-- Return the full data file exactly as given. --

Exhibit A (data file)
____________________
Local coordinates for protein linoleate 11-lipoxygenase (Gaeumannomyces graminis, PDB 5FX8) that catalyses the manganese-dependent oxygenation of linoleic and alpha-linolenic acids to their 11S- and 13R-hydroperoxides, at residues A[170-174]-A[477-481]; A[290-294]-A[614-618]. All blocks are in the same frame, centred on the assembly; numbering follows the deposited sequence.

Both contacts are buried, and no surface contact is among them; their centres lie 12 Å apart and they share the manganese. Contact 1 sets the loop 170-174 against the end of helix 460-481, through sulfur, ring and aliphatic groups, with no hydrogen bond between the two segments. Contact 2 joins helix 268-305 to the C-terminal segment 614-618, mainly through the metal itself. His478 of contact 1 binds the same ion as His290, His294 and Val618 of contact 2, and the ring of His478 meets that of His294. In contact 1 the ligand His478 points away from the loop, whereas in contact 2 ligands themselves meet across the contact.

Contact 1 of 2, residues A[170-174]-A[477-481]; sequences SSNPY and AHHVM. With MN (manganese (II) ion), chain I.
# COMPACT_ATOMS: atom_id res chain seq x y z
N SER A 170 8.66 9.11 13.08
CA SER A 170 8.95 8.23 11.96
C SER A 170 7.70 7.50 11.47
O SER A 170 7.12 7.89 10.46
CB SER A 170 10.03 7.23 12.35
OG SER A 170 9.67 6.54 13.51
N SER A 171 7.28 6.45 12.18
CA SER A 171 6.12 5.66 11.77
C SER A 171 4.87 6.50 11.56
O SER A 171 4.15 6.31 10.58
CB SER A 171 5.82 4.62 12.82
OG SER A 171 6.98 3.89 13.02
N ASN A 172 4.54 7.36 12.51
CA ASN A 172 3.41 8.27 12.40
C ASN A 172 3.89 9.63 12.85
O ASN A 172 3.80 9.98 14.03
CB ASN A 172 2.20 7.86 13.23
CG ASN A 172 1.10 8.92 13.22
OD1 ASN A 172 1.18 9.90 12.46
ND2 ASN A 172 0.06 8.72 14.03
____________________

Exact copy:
Local coordinates for protein linoleate 11-lipoxygenase (Gaeumannomyces graminis, PDB 5FX8) that catalyses the manganese-dependent oxygenation of linoleic and alpha-linolenic acids to their 11S- and 13R-hydroperoxides, at residues A[170-174]-A[477-481]; A[290-294]-A[614-618]. All blocks are in the same frame, centred on the assembly; numbering follows the deposited sequence.

Both contacts are buried, and no surface contact is among them; their centres lie 12 Å apart and they share the manganese. Contact 1 sets the loop 170-174 against the end of helix 460-481, through sulfur, ring and aliphatic groups, with no hydrogen bond between the two segments. Contact 2 joins helix 268-305 to the C-terminal segment 614-618, mainly through the metal itself. His478 of contact 1 binds the same ion as His290, His294 and Val618 of contact 2, and the ring of His478 meets that of His294. In contact 1 the ligand His478 points away from the loop, whereas in contact 2 ligands themselves meet across the contact.

Contact 1 of 2, residues A[170-174]-A[477-481]; sequences SSNPY and AHHVM. With MN (manganese (II) ion), chain I.
# COMPACT_ATOMS: atom_id res chain seq x y z
N SER A 170 8.66 9.11 13.08
CA SER A 170 8.95 8.23 11.96
C SER A 170 7.70 7.50 11.47
O SER A 170 7.12 7.89 10.46
CB SER A 170 10.03 7.23 12.35
OG SER A 170 9.67 6.54 13.51
N SER A 171 7.28 6.45 12.18
CA SER A 171 6.12 5.66 11.77
C SER A 171 4.87 6.50 11.56
O SER A 171 4.15 6.31 10.58
CB SER A 171 5.82 4.62 12.82
OG SER A 171 6.98 3.89 13.02
N ASN A 172 4.54 7.36 12.51
CA ASN A 172 3.41 8.27 12.40
C ASN A 172 3.89 9.63 12.85
O ASN A 172 3.80 9.98 14.03
CB ASN A 172 2.20 7.86 13.23
CG ASN A 172 1.10 8.92 13.22
OD1 ASN A 172 1.18 9.90 12.46
ND2 ASN A 172 0.06 8.72 14.03